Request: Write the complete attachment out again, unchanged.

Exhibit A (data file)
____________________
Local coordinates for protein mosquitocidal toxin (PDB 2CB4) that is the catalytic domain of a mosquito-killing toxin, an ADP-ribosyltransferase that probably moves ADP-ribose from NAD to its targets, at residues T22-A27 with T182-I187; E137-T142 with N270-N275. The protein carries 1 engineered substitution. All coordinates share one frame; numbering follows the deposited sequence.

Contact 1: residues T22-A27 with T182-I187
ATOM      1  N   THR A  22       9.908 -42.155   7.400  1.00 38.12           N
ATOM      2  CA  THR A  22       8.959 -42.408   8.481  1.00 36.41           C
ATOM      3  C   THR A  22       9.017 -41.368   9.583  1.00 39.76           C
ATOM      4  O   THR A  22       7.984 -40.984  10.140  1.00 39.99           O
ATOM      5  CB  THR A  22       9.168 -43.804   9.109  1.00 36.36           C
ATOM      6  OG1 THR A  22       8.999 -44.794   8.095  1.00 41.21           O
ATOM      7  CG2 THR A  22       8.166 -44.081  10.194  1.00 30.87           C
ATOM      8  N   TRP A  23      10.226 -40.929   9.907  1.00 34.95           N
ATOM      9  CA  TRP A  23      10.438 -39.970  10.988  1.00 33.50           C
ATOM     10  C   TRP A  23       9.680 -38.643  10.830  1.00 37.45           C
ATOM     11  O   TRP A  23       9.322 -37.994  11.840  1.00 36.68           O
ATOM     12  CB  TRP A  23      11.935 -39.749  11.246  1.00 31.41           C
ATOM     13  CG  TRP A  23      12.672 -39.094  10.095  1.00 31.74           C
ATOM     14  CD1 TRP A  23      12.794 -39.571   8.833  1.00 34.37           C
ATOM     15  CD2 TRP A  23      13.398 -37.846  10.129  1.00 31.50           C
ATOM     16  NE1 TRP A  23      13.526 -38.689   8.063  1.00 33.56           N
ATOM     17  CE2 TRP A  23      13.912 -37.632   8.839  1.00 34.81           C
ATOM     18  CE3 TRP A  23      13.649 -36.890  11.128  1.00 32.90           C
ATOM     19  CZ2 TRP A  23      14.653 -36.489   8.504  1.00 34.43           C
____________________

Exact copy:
Local coordinates for protein mosquitocidal toxin (PDB 2CB4) that is the catalytic domain of a mosquito-killing toxin, an ADP-ribosyltransferase that probably moves ADP-ribose from NAD to its targets, at residues T22-A27 with T182-I187; E137-T142 with N270-N275. The protein carries 1 engineered substitution. All coordinates share one frame; numbering follows the deposited sequence.

Contact 1: residues T22-A27 with T182-I187
ATOM      1  N   THR A  22       9.908 -42.155   7.400  1.00 38.12           N
ATOM      2  CA  THR A  22       8.959 -42.408   8.481  1.00 36.41           C
ATOM      3  C   THR A  22       9.017 -41.368   9.583  1.00 39.76           C
ATOM      4  O   THR A  22       7.984 -40.984  10.140  1.00 39.99           O
ATOM      5  CB  THR A  22       9.168 -43.804   9.109  1.00 36.36           C
ATOM      6  OG1 THR A  22       8.999 -44.794   8.095  1.00 41.21           O
ATOM      7  CG2 THR A  22       8.166 -44.081  10.194  1.00 30.87           C
ATOM      8  N   TRP A  23      10.226 -40.929   9.907  1.00 34.95           N
ATOM      9  CA  TRP A  23      10.438 -39.970  10.988  1.00 33.50           C
ATOM     10  C   TRP A  23       9.680 -38.643  10.830  1.00 37.45           C
ATOM     11  O   TRP A  23       9.322 -37.994  11.840  1.00 36.68           O
ATOM     12  CB  TRP A  23      11.935 -39.749  11.246  1.00 31.41           C
ATOM     13  CG  TRP A  23      12.672 -39.094  10.095  1.00 31.74           C
ATOM     14  CD1 TRP A  23      12.794 -39.571   8.833  1.00 34.37           C
ATOM     15  CD2 TRP A  23      13.398 -37.846  10.129  1.00 31.50           C
ATOM     16  NE1 TRP A  23      13.526 -38.689   8.063  1.00 33.56           N
ATOM     17  CE2 TRP A  23      13.912 -37.632   8.839  1.00 34.81           C
ATOM     18  CE3 TRP A  23      13.649 -36.890  11.128  1.00 32.90           C
ATOM     19  CZ2 TRP A  23      14.653 -36.489   8.504  1.00 34.43           C